Haemophilus Influenzae Type B Vaccination
Haemophilus Influenzae (Hib) is a bacterium that is normally present in the upper respiratory tract. Sometimes this bacterium may enter other areas of the body and cause infections. The bacteria are spread through contact with droplets from the nose or throat from an infected person. To avoid spreading this disease, people who are infected with Hib should stay home until they have had 72 hours of an appropriate antibiotic.
When Hib invades the body, the infection can cause:
- Meningitis (inflammation around brain and spinal cord)
- Epiglottis (inflammation of area in lower throat)
- Osteomyelitis (infection of bones and joints)
- Cellulitis (infection of tissue under the skin)
Signs & Symptoms of Haemophilus Influenzae
The signs and symptoms can vary depending on which part of the body is affected and may include the following:
- Stiff neck
- Nausea and vomiting
- Difficulty breathing and swallowing.
- Shortness of breath and chest pain
- Loss of energy and appetite
- Bone swelling, pain and inflammation
- Red, swollen areas of skin with possible fluid or pus
Meningitis and Epiglottitis are nearly always fatal without appropriate treatment. Up to 30% of individuals who survive a Hib infection will have permanent neurological deficits.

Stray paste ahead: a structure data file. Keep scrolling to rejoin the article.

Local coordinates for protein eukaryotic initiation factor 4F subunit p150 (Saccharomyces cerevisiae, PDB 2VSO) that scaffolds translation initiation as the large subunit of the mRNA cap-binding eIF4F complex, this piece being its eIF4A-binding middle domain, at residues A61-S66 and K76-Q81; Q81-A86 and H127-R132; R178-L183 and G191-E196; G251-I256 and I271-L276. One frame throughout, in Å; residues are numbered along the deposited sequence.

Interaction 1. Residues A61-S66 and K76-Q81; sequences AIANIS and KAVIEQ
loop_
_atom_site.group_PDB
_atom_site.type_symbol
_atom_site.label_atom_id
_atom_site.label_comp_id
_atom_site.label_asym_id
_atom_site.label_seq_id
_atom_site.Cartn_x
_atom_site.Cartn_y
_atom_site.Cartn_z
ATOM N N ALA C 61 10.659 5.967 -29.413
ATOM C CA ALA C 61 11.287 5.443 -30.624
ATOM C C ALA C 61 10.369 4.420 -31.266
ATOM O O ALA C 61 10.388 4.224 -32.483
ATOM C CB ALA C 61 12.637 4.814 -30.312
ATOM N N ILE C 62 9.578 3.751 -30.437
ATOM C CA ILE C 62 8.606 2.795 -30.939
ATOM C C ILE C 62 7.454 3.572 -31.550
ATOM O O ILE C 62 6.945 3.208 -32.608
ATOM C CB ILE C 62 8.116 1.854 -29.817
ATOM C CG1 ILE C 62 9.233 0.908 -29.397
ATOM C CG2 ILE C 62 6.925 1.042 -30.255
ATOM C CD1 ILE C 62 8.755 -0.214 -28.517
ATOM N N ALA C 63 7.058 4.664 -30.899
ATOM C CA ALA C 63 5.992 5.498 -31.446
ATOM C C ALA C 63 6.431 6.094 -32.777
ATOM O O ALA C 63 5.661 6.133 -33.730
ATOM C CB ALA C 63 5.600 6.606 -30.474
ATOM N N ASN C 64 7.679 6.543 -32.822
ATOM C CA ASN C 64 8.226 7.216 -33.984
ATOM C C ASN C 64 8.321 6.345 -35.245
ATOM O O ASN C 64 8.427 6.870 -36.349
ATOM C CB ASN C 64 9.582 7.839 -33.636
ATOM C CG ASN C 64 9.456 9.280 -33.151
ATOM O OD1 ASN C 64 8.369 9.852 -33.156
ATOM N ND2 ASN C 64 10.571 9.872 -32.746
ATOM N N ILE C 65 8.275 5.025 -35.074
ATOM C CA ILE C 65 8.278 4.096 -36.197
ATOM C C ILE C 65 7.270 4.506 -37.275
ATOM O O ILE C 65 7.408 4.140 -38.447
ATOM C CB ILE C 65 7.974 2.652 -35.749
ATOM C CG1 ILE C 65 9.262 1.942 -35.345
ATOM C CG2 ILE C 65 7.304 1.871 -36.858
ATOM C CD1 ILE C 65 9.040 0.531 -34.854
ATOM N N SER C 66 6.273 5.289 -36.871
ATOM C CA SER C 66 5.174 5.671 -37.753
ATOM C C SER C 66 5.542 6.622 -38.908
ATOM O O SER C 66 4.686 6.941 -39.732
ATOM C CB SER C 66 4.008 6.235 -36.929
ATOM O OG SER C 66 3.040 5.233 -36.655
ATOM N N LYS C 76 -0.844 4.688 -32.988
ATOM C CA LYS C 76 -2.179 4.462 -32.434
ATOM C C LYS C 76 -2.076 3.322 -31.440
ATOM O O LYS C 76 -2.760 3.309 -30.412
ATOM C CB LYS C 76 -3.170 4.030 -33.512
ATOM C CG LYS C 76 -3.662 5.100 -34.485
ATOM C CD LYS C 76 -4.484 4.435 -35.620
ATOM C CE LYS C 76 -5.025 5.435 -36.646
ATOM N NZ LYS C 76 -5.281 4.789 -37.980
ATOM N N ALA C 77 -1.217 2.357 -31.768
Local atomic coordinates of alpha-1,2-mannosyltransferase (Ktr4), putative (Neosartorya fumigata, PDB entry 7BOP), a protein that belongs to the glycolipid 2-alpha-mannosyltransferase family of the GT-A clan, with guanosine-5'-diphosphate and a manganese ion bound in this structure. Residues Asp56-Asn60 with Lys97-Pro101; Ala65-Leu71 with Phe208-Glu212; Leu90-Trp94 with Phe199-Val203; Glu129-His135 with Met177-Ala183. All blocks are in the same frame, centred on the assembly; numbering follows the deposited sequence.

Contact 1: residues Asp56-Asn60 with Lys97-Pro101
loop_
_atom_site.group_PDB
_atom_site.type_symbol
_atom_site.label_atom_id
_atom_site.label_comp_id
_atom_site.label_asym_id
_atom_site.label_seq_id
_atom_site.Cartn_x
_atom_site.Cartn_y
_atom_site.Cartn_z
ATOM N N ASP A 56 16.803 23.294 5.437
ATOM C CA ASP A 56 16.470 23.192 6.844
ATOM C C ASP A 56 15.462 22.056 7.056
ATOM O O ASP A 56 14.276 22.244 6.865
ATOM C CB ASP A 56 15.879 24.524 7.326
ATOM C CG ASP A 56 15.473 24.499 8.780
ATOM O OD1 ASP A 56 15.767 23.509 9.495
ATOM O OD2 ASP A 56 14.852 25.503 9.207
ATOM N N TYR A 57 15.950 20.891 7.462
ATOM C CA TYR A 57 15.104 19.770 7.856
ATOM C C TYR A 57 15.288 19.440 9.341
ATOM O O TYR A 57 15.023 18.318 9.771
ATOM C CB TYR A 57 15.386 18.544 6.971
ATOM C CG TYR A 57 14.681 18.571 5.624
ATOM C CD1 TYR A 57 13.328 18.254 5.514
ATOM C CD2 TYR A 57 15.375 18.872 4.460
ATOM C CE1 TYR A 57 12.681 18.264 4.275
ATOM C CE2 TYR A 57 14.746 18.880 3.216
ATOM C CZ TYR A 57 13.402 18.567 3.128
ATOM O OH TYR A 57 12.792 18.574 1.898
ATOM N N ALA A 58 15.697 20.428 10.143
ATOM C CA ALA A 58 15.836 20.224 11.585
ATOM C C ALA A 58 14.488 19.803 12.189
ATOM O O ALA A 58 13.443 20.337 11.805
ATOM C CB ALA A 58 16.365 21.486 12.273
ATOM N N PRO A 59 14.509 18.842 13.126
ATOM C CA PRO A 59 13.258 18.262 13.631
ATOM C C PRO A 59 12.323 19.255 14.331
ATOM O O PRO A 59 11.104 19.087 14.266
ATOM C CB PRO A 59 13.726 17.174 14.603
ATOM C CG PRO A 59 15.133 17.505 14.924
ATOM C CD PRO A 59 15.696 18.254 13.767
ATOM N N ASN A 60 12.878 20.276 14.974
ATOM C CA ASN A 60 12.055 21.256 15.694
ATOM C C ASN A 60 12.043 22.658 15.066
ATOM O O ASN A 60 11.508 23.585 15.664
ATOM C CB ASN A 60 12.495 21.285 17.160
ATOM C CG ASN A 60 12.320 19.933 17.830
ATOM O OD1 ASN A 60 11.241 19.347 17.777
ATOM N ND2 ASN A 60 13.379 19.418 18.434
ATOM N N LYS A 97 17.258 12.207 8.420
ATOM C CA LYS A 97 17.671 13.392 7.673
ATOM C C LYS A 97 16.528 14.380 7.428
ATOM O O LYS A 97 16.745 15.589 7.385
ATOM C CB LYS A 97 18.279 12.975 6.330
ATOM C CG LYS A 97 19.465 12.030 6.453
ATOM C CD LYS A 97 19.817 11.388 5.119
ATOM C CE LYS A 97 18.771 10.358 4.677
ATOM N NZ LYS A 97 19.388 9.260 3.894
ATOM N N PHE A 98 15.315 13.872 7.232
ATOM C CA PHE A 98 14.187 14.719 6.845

Since the introduction of routine Hib vaccination, cases have steadily decreased however immunosuppressed individuals including those without a spleen are at greater risk of infection if they have not been immunised.
How is Haemophilus Influenzae Type B (Hib) diagnosed and treated?
Diagnosis is confirmed by laboratory testing of samples of blood, cerebrospinal, pleural or joint fluid.
Treatment will depend on the type of infection and may occur in hospital. A 10-day course of antibiotics will usually be required, as well as fever and pain relief, fluids and breathing support.
How can I protect myself from Haemophilus Influenzae Type B (Hib)?
Vaccination is the most effective way of preventing Hib disease. Vaccination is recommended as part of the National Immunisation Schedule for all children at 2, 4, 6, and 18 months of age. It is given as a combined injection with other immunisations recommended at the same age.
Individuals without a spleen, or a functioning spleen who were not appropriately immunised in childhood are recommended to receive one dose of Hib vaccine.
Stem cell transplant recipients are recommended to also receive 3 doses of Hib vaccine at 6, 12 and 18 months after transplant.
Who can get vaccinated at National Pharmacies?
Vaccinations are available to individuals 10 years and older in South Australia only. Must be funded privately.
Haemophilus Influenzae Type B Vaccination Pricing: Members from $50.50 per dose, Retail Price from $59.45 per dose.